So think further and study deeply about Mother Nature and its processes, and try to change accordingly.
And someone in the thread suggesting to have HF cows etc. Please note that HF cow urine and HF cow dung can't be organic manure because they are not reared organically-they are mainly stall fed with ready made food.
First of all understand the minimum basics of Mother Nature: You are what you eat. What you shit depends on what you eat. This principle applies to all living beings on the Earth, be it animal or plant.
 
Last edited:

shankar61

New Member
Dear Greenlandfns,
With humility I accept what you say.. i may have made mistakes.
You should also be humble enough to accept that you could shed away your 'Consultant ' nomenclature, and start working for free to help Mother Nature and the hapless farmers.
I might have made mistakes in my enthusiasm and bravado, but you are purposely fleecing the farmers to become more rich.
You must have made enough profits all these years, now start serving the farmers by working on a 'no-profits' basis and share your expertise with the poor farmers, most of whom cannot afford your Consultancy Fees.
The farmers will be forever grateful to you and bless you.
Think about it.
Thanks for your free advice and critique.
 
Last edited by a moderator:

surraaa

New Member
Hello shankar,
I am planning to build a natural house which is around 700 sq feet of area, it will be great if you have any information about the same. I talked to few people from thannal as well but it is not possible to be around while constructing.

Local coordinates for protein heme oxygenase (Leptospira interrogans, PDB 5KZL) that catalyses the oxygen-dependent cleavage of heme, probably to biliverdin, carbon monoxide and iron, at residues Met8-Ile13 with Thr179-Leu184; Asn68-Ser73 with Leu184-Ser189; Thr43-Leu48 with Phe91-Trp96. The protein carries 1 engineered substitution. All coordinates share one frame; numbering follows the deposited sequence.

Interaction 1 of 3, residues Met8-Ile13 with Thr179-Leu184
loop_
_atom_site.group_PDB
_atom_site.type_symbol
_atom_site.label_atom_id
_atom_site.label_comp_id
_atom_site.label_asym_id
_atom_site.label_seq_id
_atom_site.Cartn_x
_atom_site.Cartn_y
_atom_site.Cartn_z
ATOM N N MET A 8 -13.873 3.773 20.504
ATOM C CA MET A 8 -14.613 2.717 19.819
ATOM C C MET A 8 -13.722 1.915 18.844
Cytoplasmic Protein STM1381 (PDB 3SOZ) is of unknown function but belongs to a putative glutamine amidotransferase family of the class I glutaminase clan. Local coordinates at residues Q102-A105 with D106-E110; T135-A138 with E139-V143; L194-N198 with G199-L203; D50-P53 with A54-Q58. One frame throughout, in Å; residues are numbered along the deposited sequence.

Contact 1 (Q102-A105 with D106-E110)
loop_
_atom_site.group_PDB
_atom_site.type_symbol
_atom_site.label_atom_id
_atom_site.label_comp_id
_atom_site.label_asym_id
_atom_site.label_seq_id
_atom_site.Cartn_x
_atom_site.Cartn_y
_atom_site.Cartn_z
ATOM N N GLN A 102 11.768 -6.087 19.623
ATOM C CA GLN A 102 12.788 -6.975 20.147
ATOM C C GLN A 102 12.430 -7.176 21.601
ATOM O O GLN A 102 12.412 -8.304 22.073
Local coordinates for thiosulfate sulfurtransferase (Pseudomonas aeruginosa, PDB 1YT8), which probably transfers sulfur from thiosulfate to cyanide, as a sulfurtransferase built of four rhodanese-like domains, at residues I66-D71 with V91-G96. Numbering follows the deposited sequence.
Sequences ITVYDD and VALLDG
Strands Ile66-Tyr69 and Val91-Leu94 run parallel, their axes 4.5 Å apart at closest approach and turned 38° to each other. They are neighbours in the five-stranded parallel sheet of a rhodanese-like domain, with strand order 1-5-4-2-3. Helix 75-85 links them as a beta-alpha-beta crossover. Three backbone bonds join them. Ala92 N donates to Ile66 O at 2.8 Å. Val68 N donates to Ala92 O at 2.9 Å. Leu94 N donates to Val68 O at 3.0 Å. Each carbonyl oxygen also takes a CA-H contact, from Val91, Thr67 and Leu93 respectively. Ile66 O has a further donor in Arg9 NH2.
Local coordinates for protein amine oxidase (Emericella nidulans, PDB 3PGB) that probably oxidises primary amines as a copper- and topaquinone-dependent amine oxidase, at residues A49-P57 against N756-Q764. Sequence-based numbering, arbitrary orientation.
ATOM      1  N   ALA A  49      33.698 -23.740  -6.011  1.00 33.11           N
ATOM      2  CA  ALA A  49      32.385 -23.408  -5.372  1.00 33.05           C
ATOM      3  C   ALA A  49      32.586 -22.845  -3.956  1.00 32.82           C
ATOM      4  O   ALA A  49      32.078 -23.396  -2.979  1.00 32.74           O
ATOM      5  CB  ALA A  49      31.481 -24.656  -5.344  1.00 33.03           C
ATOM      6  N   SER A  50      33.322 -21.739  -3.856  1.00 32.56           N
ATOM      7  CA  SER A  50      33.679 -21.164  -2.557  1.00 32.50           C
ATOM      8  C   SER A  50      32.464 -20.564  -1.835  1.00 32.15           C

diy_farm

New Member
Photos attached after compression..:cool:
Kudos to your innovative solutions.
Do share how you managed to fit doors and frames.

This monsoon please try to have water harvesting structures in place for water security before you go about procuring saplings.

Look forward for more updates!

Cheers
 

mraja

Member
Dear Nature Lovers,
Recently I acquired a small piece of farm land in Tamil Nadu (Krishnagiri Dist). It is being developed by me as a Horticultural Garden. I thought of sharing my experiences with you. So here goes...

Farm House
I reside almost 90 kms away from the land. Commuting up and down by bike (yes..I am a bike crazy farmer) in Bangalore traffic is a nightmare.
Therefore it was important to have a small farm house with a washroom, where I could rest and store a few things and maybe stay overnight if need be.
The dimensions decided was 12 ft width x 18 feet length, with a wall at 12 feet length to provide for a 6ft wide washroom in the rear.
After considering many options such as a conventional brick 'n mortar structure, log cabin, etc, I finally decided to build a room using prefab concrete slabs and pillars, and Coloured Metal Sheet roofing supported by metal trusses.
The prefab slabs and pillars are commonly used for making compound walls. I extended the idea to build a farm house.

The Walls:-
I ordered stronger concrete pillars with 12 mm iron rods instead of normal 8 mm rods. The pillars were a mix of 12 feet and 11 feet height, and placed in holes 3 feet deep, packed with concrete for support and stability.
The concrete slabs were 6 feet long and 1 feet wide with 5 mm metal reinforcement and brick-shaped design on one side. The slabs slide into slots in the pillars and are stacked one on top of the other, making the walls. Space has been left for doors.
The windows are concrete slabs with criss-cross pattern.
The entire structure i.e. walls without roof came up in just 5 days. 1 day for digging the holes to place the pillars, 2 days to erect the pillars and provide concrete packing, and 2 days to fix the walls.
The result matched my expectations.
The structure looks decent enough. Sadly I am unake to attach photos now due to some error. Will again try to...

Pros & Cons of pre-fab structure :

Pros:
-
1) Quick execution of work
2) Eye-catching structure
3) Strong enough as a farm house (unless someone purposely tries to damage it using hammer).
4) Reasonable costing.
Cons:-
1) Due to mis-communication, the rooms became smaller by about 1.5ft as the installer erected the pillars considering the measurements as external rather than internal.